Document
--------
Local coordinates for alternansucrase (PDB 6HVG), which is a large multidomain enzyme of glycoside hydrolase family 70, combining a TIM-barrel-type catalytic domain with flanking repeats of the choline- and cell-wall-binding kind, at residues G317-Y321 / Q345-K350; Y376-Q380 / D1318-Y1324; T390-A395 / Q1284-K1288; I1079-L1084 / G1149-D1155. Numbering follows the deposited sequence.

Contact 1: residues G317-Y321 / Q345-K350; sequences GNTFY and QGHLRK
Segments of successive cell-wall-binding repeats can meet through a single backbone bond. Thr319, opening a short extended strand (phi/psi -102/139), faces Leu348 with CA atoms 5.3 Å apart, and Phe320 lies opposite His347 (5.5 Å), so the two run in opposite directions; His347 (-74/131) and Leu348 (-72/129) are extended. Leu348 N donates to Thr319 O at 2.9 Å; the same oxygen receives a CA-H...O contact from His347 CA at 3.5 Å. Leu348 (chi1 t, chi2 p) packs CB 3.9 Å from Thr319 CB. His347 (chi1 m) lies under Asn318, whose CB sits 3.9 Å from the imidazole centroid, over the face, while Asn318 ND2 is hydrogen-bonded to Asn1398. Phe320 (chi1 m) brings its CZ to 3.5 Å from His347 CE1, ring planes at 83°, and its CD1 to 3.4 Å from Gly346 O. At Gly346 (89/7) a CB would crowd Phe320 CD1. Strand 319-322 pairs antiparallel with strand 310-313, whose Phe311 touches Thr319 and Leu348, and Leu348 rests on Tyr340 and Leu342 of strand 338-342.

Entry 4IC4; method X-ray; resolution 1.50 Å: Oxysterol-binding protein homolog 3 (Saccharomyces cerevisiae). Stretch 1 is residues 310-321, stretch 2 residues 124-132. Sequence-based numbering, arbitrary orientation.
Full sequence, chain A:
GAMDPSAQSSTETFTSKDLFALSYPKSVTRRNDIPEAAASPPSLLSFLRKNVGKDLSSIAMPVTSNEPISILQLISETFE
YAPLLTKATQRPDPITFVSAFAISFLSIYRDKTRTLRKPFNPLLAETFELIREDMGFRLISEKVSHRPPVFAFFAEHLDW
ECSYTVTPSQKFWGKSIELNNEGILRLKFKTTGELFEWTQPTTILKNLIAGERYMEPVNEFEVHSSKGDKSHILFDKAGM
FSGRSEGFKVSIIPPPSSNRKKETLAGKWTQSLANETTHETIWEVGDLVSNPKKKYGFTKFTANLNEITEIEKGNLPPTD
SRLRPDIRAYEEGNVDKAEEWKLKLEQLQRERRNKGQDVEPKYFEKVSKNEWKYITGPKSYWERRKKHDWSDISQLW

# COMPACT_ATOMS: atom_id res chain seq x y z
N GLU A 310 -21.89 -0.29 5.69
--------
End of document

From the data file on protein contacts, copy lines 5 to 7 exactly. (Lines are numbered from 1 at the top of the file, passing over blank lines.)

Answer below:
Full sequence, chain A:
GAMDPSAQSSTETFTSKDLFALSYPKSVTRRNDIPEAAASPPSLLSFLRKNVGKDLSSIAMPVTSNEPISILQLISETFE
YAPLLTKATQRPDPITFVSAFAISFLSIYRDKTRTLRKPFNPLLAETFELIREDMGFRLISEKVSHRPPVFAFFAEHLDW